Edward Davies was buried at Bistre as reported in the County Herald, March 14, 1919
The remains of Pte. A. Davies were interred with every manifestation of regret, and with full military honours, a firing party being present from the Chester Depot. The deceased held four medals for different campaigns, including the South African medal. He had taken part in the recent war, and had been wounded, gassed and affected with shell shock. He resided with his wife and six young children, (the oldest being 13 years of age), at Nant Mawr.
The newspaper reference to A. Davies was incorrect. Edward was buried at Bistre 3 March 1919 “with military honours”. His grave in Bistre Churchyard (NC 8) shows:
In Loving Memory of Edward the beloved husband of Ruth Davies, South Wales died February 26th 1919 aged 38 years.
“A light from our household gone. A voice we loved is stilled. A place is vacant in our hearth which can never be filled.”
All records found for Edward up to the time of his discharge in 1917 show a family from South Wales and the reason for them to move to Buckley is not known. Census records show that Edward was born at Aberavon. He married Ruth Shore at Neath in 1904, and in 1911 they were living at Pontrhydyfen near Port Talbot with children Mary Jane, Blodwen, Edward and Ceinwen. From his service record, they later had Ruth and Thomas Charles. At the time of Edward’s death the six children would have ranged in age from 13 to 4.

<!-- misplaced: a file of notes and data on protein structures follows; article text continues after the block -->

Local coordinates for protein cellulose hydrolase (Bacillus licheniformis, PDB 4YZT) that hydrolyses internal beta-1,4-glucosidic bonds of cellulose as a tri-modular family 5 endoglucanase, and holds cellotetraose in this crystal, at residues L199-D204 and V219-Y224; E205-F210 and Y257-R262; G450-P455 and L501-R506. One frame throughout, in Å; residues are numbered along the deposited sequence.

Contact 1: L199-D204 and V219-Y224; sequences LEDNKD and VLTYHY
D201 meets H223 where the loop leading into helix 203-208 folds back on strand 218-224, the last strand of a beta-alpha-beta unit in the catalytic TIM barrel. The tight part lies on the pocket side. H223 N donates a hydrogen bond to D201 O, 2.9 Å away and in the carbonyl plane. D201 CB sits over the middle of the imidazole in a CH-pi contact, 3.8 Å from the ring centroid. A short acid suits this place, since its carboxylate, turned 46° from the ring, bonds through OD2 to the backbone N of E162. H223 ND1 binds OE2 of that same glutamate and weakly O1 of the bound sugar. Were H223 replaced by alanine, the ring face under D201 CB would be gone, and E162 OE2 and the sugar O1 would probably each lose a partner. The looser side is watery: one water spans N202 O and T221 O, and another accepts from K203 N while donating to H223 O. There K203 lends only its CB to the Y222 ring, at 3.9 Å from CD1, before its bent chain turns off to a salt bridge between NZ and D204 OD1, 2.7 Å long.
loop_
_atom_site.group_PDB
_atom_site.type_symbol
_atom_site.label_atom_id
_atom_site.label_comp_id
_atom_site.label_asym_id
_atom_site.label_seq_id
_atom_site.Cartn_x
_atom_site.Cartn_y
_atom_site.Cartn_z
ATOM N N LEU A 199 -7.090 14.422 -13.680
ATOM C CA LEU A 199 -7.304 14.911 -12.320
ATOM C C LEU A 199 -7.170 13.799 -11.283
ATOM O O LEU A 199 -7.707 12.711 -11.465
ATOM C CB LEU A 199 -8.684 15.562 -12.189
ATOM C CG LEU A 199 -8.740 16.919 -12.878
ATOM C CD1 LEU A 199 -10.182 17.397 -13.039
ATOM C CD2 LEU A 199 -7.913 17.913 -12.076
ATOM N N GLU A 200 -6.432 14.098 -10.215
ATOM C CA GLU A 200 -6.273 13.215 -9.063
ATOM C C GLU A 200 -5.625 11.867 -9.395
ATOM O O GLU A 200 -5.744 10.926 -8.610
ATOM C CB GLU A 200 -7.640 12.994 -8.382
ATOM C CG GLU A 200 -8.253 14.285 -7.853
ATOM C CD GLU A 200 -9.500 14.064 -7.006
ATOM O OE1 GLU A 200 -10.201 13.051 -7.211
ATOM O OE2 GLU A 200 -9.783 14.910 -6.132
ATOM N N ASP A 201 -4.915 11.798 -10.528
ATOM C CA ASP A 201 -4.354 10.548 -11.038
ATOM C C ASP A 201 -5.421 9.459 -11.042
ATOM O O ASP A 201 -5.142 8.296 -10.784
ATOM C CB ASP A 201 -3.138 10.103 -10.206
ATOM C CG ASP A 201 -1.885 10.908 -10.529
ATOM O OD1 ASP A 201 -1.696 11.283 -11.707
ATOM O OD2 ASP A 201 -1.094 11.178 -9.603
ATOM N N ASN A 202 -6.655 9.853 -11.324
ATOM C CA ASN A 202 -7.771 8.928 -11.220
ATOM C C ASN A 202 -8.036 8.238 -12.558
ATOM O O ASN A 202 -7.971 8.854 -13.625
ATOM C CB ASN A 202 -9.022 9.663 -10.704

From Edward Davies’s surviving Pension Claim file we see that he enlisted 2 September 1914 in the South Wales Borderers and was promoted 3 Sept 1915. He claimed previous 12 years’ service in the Rifle Brigade, listing 4 medals from previous service: Sudan Medal (1896-98) Khedive Decoration (1897) QSA Medal (1899-01) KSA Medal (1902). He was wounded at Ypres in May 1917 and hospitalized at Tooting Grove, London. He was discharged 27 September 1917 “Unfit for further service” at which time his address was Port Talbot. His medical history pages say…10/5/17 gunshot wound to right toes – 16/6/1917 neurosis – dizziness, memory fears, shell shock symptoms – 27/7/17 confirmed shell shock, – but his pension claim was partly rejected on basis that his neurosis will only last 12 months duration – then over stamped “DIED 26.2.1919”.
From the records at the CWGC it seems that his widow may have moved back to Port Talbot after his death.
Another Edward Davies, a Private in the Royal Welsh Fusiliers died 26th February 1919 and is buried at Bistre.